I think everyone knows by now that Motorola had to make a few sacrifices with the Moto 360, one of which I personally still notice every time I wear it - the flat tire look. The small blacked out area on the bottom of the watch contains the ambient sensor and a few other components that didn't fit elsewhere in this design, at least in the amount of time the company had to deliver the first iteration to consumers.
Over the last day or so we've been seeing reports that Google is now replacing broken Nexus 5 units under its Google Play warranty program, even if those specific phones were damaged by an accidental fall or water damage. That's a pretty significant shift from the usual warranty coverage on the Play Store and elsewhere, which tends to cover a replacement or repair only if the unit is defective or malfunctioning.
New devices almost always have some sort of defect buyers should be on the lookout for, and the new Kindle Fire HDX tablet is no exception. Now that Amazon's newest Android device is getting into people's hands, reports are beginning to surface of a strange purple or blue haze around the edge of the screen.
The issue seems present on all edges of the screen equally, and is particularly evident on white backgrounds.
In stock Android, capturing a screenshot from your device is as easy as pressing the Power button and the Volume Down button simultaneously. Recording video from the device's screen however can be a little trickier.
Looking, as always, to enhance the stock Android experience with awesome new touches, the CyanogenMod team (specifically Koushik Dutta) is working on integrating screen recording through an easy Volume Up + Power combination.
With that simple key combination, users will be able to record their device's screen, with audio and touch indicators thrown in for added utility.
If you've always wanted a phone with a big, curved screen, LG wants to grant your wish. To that end the company is now mass-producing flexible OLED screen panels, presumably for an upcoming device or class of devices. The screen itself (not the phone or tablet that it's going into) will be 6 inches diagonally, .44mm thin, and just 7.2 grams.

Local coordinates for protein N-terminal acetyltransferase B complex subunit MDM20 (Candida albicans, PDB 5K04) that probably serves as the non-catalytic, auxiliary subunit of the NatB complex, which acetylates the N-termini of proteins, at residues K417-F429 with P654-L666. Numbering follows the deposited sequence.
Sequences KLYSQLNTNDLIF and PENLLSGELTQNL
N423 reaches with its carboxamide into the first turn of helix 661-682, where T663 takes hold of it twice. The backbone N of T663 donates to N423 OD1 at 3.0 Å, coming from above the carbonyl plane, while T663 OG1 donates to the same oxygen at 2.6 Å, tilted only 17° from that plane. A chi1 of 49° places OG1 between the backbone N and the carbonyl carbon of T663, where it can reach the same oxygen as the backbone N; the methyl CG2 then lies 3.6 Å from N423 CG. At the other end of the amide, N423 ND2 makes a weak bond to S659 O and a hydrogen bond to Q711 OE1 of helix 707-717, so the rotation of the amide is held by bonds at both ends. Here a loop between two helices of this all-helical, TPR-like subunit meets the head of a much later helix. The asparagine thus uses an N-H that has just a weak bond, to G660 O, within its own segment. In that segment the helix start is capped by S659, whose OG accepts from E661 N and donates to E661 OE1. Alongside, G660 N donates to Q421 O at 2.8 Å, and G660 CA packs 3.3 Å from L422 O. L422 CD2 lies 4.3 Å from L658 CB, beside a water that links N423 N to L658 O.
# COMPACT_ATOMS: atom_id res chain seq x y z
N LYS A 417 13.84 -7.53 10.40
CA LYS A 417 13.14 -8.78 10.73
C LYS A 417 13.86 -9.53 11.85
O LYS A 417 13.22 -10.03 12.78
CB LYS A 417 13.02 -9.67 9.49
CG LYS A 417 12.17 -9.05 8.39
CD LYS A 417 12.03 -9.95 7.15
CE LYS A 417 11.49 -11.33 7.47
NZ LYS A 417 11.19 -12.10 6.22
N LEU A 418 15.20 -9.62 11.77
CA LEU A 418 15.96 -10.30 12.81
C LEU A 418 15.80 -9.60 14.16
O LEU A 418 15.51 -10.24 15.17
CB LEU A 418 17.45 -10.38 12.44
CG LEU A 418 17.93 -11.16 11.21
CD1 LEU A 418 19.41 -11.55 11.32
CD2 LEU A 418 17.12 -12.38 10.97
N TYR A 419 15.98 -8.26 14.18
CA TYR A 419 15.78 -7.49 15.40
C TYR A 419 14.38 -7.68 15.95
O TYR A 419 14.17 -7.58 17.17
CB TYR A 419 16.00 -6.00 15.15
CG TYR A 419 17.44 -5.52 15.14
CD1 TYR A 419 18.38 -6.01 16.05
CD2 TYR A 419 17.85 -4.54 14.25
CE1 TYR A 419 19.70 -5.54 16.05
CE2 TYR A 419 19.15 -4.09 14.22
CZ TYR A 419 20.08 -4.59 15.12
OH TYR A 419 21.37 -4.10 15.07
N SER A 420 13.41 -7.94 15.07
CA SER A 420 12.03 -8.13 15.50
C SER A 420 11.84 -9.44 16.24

If you've been holding off on a new phone purchase to get a look at Samsung's Galaxy Note III first, you won't have long to wait: the company is all set to unveil it at their pre-IFA event on September 4th. The Note III has proven surprisingly leak-resistant, but this morning we got the first bit of possibly significant information comparing an alleged screen panel for the new model to the Note II from 2012.
Still hunting for a bargain on the Nexus 7? Adorama might have what you're looking for. The purveyor of cameras and other gadgets is offering up a new 32GB Nexus 7 (Wi-Fi) with a travel case (in grey, blue or pink) for just $229.99. That's $20.00 less than the price of a new 32GB Nexus 7 from the Play Store, plus a travel case that's $19.99 (and only available in blue) in the same.
From poorly-executed "leaks" to potential legitimate sightings, there's been a lot of hubbub about Google's supposed unified messaging service, likely called Babel. This isn't necessarily surprising. After all, if you asked most Android enthusiasts what feature they most wanted from the platform in its next iteration, you'd hear a lot about unified messaging. We've tried to stay clear of covering every flurry of Babel-related murmurings so far, but today we saw something new – Google+ user Patric Dhawaan posted a screenshot of what he says is a notification in Gmail, triggered when "pruning" his inbox.
Google just launched a $1,300 laptop. That's a pretty big deal. In fact, it's a pretty huge deal. In double fact, if our team wasn't about to get on a podcast (see you at 8PM EST!) I'd be sharing all manner of reasons why that's a monumental deal. Unfortunately for you, that will have to wait until tomorrow. For now, we can only talk about the device itself. So, what is it?
Update: The CyanogenMod team has chosen a new name: cLock. According to the Google+ post, the new name was chosen by virtue of its simplicity.
In a post to Google+ titled "Pitfalls of being so big" earlier this evening, the CyanogenMod team informed followers that CM had been served with a C&D (Cease and Desist) request regarding their Chronus clock widget.
For those unfamiliar, Chronus is CyanogenMod's acclaimed lock screen (or home screen) clock widget, introduced last December, that displays the time in Android 4.2 fashion along with configurable calendar and weather information.